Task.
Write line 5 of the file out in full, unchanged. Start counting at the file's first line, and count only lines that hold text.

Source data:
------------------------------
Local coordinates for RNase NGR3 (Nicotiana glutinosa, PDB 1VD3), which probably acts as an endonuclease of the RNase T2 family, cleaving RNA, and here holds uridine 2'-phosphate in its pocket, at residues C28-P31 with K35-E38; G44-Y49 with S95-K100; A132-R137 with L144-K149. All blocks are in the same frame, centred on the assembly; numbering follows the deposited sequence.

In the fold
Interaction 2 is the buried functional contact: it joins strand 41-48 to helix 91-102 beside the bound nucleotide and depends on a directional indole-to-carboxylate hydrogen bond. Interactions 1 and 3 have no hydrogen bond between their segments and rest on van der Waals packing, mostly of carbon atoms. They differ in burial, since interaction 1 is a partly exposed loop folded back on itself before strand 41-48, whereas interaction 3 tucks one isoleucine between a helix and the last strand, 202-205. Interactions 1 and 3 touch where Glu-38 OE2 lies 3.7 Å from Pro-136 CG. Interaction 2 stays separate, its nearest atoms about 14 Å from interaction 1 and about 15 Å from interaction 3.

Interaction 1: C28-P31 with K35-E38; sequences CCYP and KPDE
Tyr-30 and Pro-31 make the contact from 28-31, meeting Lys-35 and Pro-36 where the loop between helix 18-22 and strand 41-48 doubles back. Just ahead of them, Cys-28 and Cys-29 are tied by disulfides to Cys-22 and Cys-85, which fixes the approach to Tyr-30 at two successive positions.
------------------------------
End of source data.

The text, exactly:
Tyr-30 and Pro-31 make the contact from 28-31, meeting Lys-35 and Pro-36 where the loop between helix 18-22 and strand 41-48 doubles back. Just ahead of them, Cys-28 and Cys-29 are tied by disulfides to Cys-22 and Cys-85, which fixes the approach to Tyr-30 at two successive positions.